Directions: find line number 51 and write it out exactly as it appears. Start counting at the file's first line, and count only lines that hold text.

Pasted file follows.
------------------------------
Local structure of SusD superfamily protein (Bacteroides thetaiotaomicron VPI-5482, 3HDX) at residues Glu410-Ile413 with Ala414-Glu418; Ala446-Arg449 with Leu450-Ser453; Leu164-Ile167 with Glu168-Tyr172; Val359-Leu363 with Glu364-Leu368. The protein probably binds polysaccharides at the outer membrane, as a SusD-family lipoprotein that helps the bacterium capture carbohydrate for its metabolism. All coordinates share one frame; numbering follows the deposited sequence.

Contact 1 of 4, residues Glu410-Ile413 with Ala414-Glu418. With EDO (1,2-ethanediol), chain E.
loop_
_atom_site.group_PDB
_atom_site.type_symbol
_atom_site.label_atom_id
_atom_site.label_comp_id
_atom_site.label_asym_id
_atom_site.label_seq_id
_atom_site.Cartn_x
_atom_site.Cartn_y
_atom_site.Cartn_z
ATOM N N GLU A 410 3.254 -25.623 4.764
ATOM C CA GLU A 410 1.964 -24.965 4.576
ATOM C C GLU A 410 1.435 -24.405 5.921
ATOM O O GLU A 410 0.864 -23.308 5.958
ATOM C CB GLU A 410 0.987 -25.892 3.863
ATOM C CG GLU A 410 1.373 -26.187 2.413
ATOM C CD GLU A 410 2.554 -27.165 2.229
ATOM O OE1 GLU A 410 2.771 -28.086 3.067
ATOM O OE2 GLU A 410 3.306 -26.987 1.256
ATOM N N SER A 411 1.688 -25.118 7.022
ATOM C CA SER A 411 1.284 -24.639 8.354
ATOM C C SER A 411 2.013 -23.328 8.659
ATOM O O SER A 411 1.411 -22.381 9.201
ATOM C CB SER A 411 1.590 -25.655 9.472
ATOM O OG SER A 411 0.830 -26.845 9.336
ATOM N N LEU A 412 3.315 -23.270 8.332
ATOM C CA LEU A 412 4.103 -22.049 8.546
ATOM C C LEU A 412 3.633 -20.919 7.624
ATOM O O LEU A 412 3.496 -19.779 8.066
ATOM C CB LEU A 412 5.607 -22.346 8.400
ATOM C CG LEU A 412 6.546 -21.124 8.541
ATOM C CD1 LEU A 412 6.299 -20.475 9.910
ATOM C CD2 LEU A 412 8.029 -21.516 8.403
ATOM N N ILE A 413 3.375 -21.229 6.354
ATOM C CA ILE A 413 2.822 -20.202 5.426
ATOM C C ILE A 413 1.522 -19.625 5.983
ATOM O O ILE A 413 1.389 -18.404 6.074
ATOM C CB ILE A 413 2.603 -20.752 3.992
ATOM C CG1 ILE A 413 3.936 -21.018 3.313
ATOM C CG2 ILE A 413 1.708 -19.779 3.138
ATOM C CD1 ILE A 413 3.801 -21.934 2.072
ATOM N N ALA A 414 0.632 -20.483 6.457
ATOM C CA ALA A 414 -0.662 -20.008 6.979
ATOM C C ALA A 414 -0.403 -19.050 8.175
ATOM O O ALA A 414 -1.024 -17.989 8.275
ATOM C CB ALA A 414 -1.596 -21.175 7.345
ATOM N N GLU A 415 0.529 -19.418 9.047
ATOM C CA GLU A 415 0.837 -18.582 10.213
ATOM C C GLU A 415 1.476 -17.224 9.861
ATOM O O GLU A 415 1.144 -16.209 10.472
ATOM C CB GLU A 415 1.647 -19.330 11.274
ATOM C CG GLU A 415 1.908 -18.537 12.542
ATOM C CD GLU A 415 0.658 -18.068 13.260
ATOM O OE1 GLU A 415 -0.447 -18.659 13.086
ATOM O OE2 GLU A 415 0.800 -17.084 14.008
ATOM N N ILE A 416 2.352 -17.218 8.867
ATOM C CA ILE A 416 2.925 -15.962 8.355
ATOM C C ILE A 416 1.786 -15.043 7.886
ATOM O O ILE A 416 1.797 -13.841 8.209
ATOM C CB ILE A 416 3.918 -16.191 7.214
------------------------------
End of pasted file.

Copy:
ATOM C C GLU A 415 1.476 -17.224 9.861